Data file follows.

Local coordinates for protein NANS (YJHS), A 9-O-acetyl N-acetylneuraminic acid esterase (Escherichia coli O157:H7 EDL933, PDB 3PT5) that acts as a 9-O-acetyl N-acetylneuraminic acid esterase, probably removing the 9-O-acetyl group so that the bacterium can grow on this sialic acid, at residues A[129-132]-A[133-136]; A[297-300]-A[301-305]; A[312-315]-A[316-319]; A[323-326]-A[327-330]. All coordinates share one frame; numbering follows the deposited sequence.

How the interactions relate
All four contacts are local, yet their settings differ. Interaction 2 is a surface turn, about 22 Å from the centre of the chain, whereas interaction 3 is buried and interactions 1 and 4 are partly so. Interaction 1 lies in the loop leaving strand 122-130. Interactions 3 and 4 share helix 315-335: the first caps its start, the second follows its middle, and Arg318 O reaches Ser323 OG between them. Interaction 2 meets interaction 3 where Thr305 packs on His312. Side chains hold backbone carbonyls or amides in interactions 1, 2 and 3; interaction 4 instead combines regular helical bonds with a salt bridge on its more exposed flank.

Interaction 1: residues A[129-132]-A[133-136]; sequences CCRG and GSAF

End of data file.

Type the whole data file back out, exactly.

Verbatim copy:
Local coordinates for protein NANS (YJHS), A 9-O-acetyl N-acetylneuraminic acid esterase (Escherichia coli O157:H7 EDL933, PDB 3PT5) that acts as a 9-O-acetyl N-acetylneuraminic acid esterase, probably removing the 9-O-acetyl group so that the bacterium can grow on this sialic acid, at residues A[129-132]-A[133-136]; A[297-300]-A[301-305]; A[312-315]-A[316-319]; A[323-326]-A[327-330]. All coordinates share one frame; numbering follows the deposited sequence.

How the interactions relate
All four contacts are local, yet their settings differ. Interaction 2 is a surface turn, about 22 Å from the centre of the chain, whereas interaction 3 is buried and interactions 1 and 4 are partly so. Interaction 1 lies in the loop leaving strand 122-130. Interactions 3 and 4 share helix 315-335: the first caps its start, the second follows its middle, and Arg318 O reaches Ser323 OG between them. Interaction 2 meets interaction 3 where Thr305 packs on His312. Side chains hold backbone carbonyls or amides in interactions 1, 2 and 3; interaction 4 instead combines regular helical bonds with a salt bridge on its more exposed flank.

Interaction 1: residues A[129-132]-A[133-136]; sequences CCRG and GSAF